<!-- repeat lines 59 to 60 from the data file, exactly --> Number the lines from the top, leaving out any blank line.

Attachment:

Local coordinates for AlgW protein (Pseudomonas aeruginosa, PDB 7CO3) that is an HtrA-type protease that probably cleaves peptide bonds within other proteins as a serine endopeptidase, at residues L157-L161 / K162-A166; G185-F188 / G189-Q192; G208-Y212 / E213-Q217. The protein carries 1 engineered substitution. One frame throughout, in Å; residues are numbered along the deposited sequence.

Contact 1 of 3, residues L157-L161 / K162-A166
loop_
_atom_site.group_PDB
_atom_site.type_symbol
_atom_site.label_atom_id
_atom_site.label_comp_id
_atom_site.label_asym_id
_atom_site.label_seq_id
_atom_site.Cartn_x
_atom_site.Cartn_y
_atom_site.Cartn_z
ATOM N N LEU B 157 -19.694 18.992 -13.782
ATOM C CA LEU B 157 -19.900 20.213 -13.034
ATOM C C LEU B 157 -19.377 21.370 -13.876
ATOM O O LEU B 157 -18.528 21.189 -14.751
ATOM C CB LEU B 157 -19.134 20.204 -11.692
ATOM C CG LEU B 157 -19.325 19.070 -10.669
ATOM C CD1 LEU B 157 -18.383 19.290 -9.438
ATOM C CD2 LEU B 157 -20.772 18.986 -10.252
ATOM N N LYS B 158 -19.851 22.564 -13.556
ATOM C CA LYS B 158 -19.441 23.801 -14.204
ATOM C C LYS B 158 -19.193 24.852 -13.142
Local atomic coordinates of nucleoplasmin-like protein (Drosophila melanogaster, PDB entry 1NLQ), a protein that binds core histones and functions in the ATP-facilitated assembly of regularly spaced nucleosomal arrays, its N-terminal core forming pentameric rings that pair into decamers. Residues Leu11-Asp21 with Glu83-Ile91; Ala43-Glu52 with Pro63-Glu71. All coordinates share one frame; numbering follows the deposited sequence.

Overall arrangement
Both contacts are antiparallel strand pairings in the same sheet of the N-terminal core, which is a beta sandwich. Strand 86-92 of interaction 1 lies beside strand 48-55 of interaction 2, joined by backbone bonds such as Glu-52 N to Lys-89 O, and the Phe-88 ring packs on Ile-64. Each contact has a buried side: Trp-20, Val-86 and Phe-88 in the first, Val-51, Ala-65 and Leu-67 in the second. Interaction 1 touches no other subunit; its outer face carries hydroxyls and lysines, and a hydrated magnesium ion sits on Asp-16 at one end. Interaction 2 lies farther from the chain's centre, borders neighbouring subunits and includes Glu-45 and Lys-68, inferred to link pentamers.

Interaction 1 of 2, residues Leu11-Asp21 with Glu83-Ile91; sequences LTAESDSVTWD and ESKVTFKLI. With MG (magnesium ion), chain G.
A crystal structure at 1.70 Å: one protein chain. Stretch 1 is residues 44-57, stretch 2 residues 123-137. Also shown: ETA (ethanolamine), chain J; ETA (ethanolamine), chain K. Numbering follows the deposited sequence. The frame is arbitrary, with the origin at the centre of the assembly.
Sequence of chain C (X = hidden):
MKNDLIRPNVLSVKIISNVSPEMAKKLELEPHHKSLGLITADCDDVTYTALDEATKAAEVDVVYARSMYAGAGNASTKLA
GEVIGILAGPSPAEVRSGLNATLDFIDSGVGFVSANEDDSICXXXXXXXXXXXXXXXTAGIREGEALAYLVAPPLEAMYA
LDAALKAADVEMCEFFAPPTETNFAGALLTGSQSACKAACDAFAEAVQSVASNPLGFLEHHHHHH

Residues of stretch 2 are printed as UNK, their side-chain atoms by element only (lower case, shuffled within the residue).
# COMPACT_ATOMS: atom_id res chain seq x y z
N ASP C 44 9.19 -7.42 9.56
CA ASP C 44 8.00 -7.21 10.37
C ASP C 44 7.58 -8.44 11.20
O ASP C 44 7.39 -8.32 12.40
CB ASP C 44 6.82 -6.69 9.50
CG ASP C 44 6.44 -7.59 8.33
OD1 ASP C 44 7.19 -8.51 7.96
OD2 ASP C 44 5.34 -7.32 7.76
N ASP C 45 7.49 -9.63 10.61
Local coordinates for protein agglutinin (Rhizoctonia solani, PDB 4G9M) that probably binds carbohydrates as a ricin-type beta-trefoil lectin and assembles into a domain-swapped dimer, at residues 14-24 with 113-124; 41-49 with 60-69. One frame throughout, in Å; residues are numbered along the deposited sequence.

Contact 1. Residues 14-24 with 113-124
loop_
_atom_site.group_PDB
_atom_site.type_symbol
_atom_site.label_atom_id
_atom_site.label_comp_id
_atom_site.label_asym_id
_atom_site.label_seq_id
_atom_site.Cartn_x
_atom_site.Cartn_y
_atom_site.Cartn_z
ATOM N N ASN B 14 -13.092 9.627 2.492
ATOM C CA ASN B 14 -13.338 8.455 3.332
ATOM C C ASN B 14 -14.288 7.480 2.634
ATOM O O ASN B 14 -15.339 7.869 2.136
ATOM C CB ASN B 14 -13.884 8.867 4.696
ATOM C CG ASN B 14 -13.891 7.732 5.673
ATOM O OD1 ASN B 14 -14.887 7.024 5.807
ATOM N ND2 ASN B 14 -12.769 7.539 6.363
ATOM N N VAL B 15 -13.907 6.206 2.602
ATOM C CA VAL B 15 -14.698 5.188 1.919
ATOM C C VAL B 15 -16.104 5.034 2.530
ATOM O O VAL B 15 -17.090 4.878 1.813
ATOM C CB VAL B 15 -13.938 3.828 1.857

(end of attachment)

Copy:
ATOM O O ASN B 14 -15.339 7.869 2.136
ATOM C CB ASN B 14 -13.884 8.867 4.696